A Tennessee pastor held a "witchcraft" book burning where followers were encouraged to bring Harry Potter and Twilight books to hurl into the flames.
Global Vision Bible Church pastor Greg Locke and his followers carried out the burning in Mt. Juliet, near Nashville, on Wednesday night, where items they associated with witchcraft were thrown into the fire.
In a ranty sermon, Locke took aim at what he deemed were masonic and occult influences in society.
Whipping up his congregation, Locke said: "Your witchcraft has to flee in the name of Jesus."
He later said: "We have a Constitutional right and a Biblical right to do what we're going to do tonight. We have a burn permit, but even without one a church has a religious right to burn occultic materials that they deem are a threat to their religious rights and freedoms and belief system."
In a video shared on Locke's Facebook page late on Wednesday, people could be seen throwing items into a fire outside the church.
Earlier this week Locke encouraged his congregants to bring books, movies and items that he considered to be connected to witchcraft.
In a Monday Facebook post, Locke said: "Bring all your Harry Potter stuff. Laugh all you will haters. I don't care. It's witchcraft 100 percent.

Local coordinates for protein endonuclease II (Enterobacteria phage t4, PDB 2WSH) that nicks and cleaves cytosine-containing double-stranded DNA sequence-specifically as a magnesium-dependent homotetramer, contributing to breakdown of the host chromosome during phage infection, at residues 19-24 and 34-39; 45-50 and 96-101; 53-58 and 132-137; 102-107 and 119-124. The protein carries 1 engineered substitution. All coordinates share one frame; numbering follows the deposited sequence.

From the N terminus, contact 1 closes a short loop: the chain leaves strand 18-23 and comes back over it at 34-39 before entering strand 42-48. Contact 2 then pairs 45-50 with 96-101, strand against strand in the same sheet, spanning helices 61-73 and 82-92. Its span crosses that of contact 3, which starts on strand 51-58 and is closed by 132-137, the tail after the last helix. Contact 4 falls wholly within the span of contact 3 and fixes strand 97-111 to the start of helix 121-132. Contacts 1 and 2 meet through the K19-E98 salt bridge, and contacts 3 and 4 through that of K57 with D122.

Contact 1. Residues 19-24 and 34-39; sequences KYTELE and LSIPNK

"All your Twilight books and movies. That mess is full of spells, demonism, shape-shifting and occultism. Bring tarot cards, Ouija boards, healing crystals, idol statues, spell books and everything else tied to the occult. It's got to go.
"If you think we're crazy, then scroll on. We're exposing the Kingdom of Darkness for what it is. It's time for people to be delivered."
Newsweek has contacted Global Vision Bible Church for comment.
The book-burning comes after a Tennessee school board moved to ban Art Spiegelman's Pulitzer Prize-winning graphic novel Maus, which depicts Polish Jews' experience after they survived the Holocaust.
On January 10, the McMinn County School Board voted unanimously to ban Maus from its schools over the book's inclusion of words like "God damn" as well as "naked pictures."
Locke has regularly courted controversy over his sermons, including over his stance on the COVID-19 vaccine.
The Tennessee pastor previously branded the pandemic as "fake" and discouraged his supporters from getting inoculated against the virus.
Locke's stance on vaccines led him to criticize Donald Trump, of whom he had been a supporter, after the former president encouraged people to get the jab.
He previously said the former president would lose support over his endorsement of the vaccine.